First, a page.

Tiffany & Co is one of the world leaders when it comes to jewelry and silverware. When they started up in 1837, they sold stationary items.
3M was formerly known as Minnesota Mining and Manufacturing Company, and they’re probably known best for their “scotch tape.” Back in 1902, the company was originally selling corundum, a mineral used in grinding wheels.
Known for their shirtless models standing outside of the shop, this once popular clothing store used to be a sporting goods store and outfitter.
Xerox launched in 1906 and sold photographic paper and equipment under the name “The Haloid Company.” In fact, it wasn’t until 50 years later that they introduced the Xerox 914 copier.
This toy company is responsible for bringing us things like G.I. Joe and Mr. Potato Head. When they started up in 1923 under the name “Hassenfeld Brothers” they sold textile remnants.
NASCAR started out selling bootleg liquor. A bunch of the early NASCAR drivers got paid by driving suped-up cars filled with homemade whiskey away from the police during prohibition.
Nintendo got things started as a playing card company in 1889. They eventually moved onto a hotel chain, a TV network, a food company, and a Taxi company before moving into the video game industry.
This world famous hotel chain started off as a Root-beer stand. J. Willard and Alice Marriott sold ice cold A&W root beer from a stand during hot summers in Washington, D.C.
In 1938, Samsung Sanghoe sold vegetables, dried fish, and their own brand of noodles in Beijing and Manchuria before becoming the tech giant they are today.
Before Taco Bell made it big selling Mexican style fast food, Glen Bell started his company as a hot dog stand in 1946. After he found some success selling tacos, he decided to make them his main focus in 1962.
When Colgate opened up in 1806, they sold candles, soap, and starch. After all, William Colgate was a candle maker by profession. In 1873 they started selling toothpaste in jars.
Flickr is a popular photo sharing website that started out as a chat room for the video game “Game Neverending.”
Avon was started in 1886 as a company that sold books door to door. In an attempt to entice female customers, founder David H. McConnell would offer them perfume samples. Before long he found that the perfumes were rapidly becoming more popular than the books. After realizing this, he founded the California Perfume Company which eventually became Avon.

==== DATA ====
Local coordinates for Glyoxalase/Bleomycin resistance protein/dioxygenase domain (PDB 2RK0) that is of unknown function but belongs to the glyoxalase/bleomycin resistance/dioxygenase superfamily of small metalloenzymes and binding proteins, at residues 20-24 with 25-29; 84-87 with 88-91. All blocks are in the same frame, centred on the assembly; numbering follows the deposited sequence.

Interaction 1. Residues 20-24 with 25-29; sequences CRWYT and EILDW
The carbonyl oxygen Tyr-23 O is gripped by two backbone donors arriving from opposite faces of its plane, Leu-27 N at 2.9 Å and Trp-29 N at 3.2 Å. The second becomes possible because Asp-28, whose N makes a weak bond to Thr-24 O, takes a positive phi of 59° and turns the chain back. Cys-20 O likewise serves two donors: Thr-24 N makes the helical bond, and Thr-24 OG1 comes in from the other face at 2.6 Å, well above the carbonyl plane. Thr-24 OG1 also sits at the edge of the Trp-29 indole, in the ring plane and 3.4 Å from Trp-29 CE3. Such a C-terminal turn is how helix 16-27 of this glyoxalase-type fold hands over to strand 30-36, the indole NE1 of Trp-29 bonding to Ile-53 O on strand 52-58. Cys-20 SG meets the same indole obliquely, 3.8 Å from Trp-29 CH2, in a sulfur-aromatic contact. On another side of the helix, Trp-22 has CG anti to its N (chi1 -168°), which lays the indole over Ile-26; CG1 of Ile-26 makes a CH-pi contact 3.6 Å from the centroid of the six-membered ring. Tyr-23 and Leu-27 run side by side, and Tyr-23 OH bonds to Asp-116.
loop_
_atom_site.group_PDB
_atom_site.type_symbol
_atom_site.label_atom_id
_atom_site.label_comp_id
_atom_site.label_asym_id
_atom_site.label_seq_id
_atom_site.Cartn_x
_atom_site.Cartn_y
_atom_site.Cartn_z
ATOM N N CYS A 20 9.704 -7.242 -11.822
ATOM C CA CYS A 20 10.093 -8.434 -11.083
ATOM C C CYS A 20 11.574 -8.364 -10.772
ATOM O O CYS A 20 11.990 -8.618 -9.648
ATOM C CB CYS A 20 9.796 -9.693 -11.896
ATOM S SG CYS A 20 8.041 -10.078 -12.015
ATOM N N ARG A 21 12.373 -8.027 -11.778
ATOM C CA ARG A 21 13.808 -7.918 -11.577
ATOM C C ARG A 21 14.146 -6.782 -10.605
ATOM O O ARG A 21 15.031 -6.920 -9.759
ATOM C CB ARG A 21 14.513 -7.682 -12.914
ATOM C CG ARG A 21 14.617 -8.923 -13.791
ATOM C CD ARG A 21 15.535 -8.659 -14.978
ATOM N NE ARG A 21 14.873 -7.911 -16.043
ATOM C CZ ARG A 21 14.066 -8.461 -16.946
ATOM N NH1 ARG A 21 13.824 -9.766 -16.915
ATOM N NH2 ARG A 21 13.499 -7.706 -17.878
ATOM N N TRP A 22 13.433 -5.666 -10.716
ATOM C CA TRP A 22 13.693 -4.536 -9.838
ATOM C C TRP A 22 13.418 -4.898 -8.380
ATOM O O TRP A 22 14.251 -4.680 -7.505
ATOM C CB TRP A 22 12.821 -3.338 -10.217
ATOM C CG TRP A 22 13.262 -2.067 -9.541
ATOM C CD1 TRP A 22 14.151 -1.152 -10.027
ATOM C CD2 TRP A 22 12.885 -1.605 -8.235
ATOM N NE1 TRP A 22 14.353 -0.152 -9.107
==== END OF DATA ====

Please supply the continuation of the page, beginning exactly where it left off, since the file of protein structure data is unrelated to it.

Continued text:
Founded in 1891 by William Wrigley Jr, this company sold soap and baking powder. To help with sales, he offered customers gum. It wasn’t long before the gum became the reason why people came by, so he decided to make it their premier item for sale.
If you have ever been on a plane, I’m sure you have been asked to fasten your seat belts, put your seat back in the upright position, close all trays and, the one that has always confused me, open all window shades. But why is that? Pretty sure it isn’t to enjoy the view outside.
If, like me, you’re also wondering why we have to follow this practice of opening window shades during take-off & landing, here’s the reason behind it:
First, it is very important to know that the most vulnerable time for a mishap in aircrafts is during landing and take-off. The cabin crew is given specific instructions to keep passengers safe. In case of an emergency, the crew has only 90 seconds to evacuate the people on board.
So preparing for any kind of emergency before hand can help save vital time and those 90 seconds can be the difference between life & death.
Well, opening window shades during take-off & landing is also part of the standard emergency protocol and passengers are asked to do so majorly for the following reasons:
If an emergency occurs during day time, with the shades up and cabin lights on, it will be easier for a passenger to adjust to the light outside while evacuating. A sudden change in light can cause temporary blurred vision. Same goes for night time, when shades are open but the cabin lights are dimmed.
The crew can assess the situation outside and plan the evacuation accordingly, like which side to disembark from, because during emergencies, every second counts.
In case something goes wrong on the outside, a passenger can also report it quickly. Like any damage to the wings or an engine catching fire.
It is always good to have an extra pair of eyes, especially because passengers are also very cautious of the smallest details while flying.